Born: September 17, 1937, Ponce, Puerto Rico
Position: First Base
Played For: San Francisco Giants (1958-66), St. Louis Cardinals (1966-68), Atlanta Braves, Oakland Athletics Boston Red Sox, Kansas City Royals
(Written by Dave Lange)
Orlando Cepeda may have only played three seasons in a St. Louis Cardinals uniform, but he left a legacy far more reaching than those years. A powerful slugger during his 17-year Major League career, Cepeda withstood a series of knee injuries to become a seven-time National League All-Star. As a 20-year-old rookie with the San Francisco Giants in 1958, he hit .312 with 25 home runs to earn unanimous National League Rookie of the Year honors.
Nine years later, he compiled a league-leading 111 RBIs while helping to lead the Cardinals to a 1967 World Series Championship. In his three seasons with St. Louis, Cepeda averaged nearly 20 home runs, 30 doubles and 80 RBIs.
Orlando Manuel Cepeda was born in Ponce, Puerto Rico. Cepeda’s father, Perucho, was a big, power-hitting shortstop nicknamed the “Babe Ruth of the Caribbean,” but more commonly known as “The Bull.” Cepeda often answered to Peruchin, and would come to be called “The Baby Bull” (and also Cha-Cha) by his fans.
As a youngster, Cepeda developed problems with his legs. Around the age of 13, he injured his right knee for the first time. The condition was corrected with an operation on his right leg in 1952 that included the removal of knee cartilage. It kept him in bed for two months and on crutches for almost half a year. The upside of this time away from the diamond was he gained more than 40 pounds, which he converted into muscle, and he was transformed from a singles to a power hitter.
In 1955, Cepeda had a tryout with the New York Giants, who soon signed him to a contract. He made it to the majors in 1957, moving from third to first base and joining teammate Willie Mayes as the team’s power-hitting duo. Cepeda had a superb season in 1963, with 34 home runs, 97 RBIs and a .317 average. He followed that up in1964 with his typical 31-homer, 97-RBI .304 campaign.
But in 1965, new Giants manager Herman Franks put Cepeda in left field, even though he was aware of Cepeda’s tender knee. Early in the year, Cepeda dove for a ball and injured the knee again, this time seriously. He played in only 33 games that year, mostly as a pinch-hitter. In 1966 he practically begged Franks to let him play first. After getting a thumbs-down on this request, Cepeda asked to be traded. That’s when the Cardinals came calling. They offered Ray Sadecki and the deal was done on May 8th.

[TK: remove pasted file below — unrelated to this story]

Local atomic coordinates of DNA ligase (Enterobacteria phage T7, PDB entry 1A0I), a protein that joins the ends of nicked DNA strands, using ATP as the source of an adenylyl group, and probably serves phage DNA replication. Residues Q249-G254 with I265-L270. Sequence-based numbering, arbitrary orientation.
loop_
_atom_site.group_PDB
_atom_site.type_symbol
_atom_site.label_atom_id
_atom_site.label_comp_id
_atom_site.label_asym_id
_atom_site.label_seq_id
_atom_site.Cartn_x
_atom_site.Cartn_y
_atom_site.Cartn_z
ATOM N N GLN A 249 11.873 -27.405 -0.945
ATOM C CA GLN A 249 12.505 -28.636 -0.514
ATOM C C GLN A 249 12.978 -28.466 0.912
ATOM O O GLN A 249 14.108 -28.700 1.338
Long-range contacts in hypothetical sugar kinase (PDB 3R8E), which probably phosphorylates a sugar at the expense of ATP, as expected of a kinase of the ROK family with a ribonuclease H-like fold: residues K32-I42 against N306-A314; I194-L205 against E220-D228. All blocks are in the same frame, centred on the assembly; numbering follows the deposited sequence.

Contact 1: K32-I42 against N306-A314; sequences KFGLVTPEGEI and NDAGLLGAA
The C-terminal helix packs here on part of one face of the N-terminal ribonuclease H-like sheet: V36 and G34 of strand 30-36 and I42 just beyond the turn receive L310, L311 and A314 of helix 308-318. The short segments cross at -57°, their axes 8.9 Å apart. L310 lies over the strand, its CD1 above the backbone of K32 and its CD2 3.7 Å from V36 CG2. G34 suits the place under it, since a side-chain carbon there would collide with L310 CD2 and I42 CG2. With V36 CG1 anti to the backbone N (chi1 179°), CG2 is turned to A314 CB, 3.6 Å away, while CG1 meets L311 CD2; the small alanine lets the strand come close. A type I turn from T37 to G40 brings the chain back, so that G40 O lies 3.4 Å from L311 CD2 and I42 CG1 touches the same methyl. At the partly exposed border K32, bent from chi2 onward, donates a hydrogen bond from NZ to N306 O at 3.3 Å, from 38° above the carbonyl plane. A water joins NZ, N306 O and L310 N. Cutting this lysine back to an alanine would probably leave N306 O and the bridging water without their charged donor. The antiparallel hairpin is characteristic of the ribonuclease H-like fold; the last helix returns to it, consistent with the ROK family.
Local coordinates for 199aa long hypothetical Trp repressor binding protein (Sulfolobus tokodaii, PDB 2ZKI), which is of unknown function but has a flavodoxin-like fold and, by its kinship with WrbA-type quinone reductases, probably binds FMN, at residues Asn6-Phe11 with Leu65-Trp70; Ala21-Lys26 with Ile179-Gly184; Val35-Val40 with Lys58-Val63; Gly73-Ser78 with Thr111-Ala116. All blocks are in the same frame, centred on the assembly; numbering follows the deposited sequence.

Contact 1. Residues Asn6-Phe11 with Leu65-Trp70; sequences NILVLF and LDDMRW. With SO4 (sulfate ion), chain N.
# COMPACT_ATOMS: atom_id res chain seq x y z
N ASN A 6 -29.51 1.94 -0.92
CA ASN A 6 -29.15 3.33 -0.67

Cepeda batted cleanup and hit well for St. Louis the rest of the way. He played 123 games for the Cards in 1966 and led the team with 17 home runs, 24 doubles, a .303 average and a .469 slugging mark. In 1967, Cepeda was the embodiment of what is today called an “impact player.” In a scintillating first half, he was leading the majors in hits and batting average, and driving in runs in the clutch. The Cardinals cruised to the pennant by 10 games. Cepeda finished the year with a league-high 111 RBIs, and a .325 average—no small feat when the rest of the league’s first basemen hit 50 points lower. He blasted 25 home runs and added 37 doubles, 91 runs and 11 stolen bases. He also led the team with 62 walks. The Cardinals beat the Boston Red Sox in an exciting seven game World Series. In a year when even the best batsmen sometimes felt they couldn’t buy a hit, Cepeda strode to the plate daring pitchers to get him out. Mike Shannon said it was like having a big guy on your side in a fight; opponents looked at Cepeda and felt like they were going to lose. He also was a clubhouse comedian, as well as the unofficial music director—bringing his top-of-the-line stereo equipment in and playing records before games.
The ’67 Cardinals are considered one of the great teams in history, and Cha Cha was one of the leaders. After the season Cepeda was unanimously named the league’s Most Valuable Player, the first unanimous choice in league history. The 1968 Cardinals were prohibitive favorites to repeat as champs, and they nearly did. Only a remarkable comeback in the World Series by the Detroit Tigers prevented St. Louis from winning back-to-back championships.
Like many sluggers, Cepeda saw his numbers plummet in the Year of the Pitcher. He batted just .248. He did hit two home runs in the team’s ultimately unsuccessful World Series. With Opening Day less than a week away in 1969, the Cardinals traded Cepeda to the Braves for Joe Torre.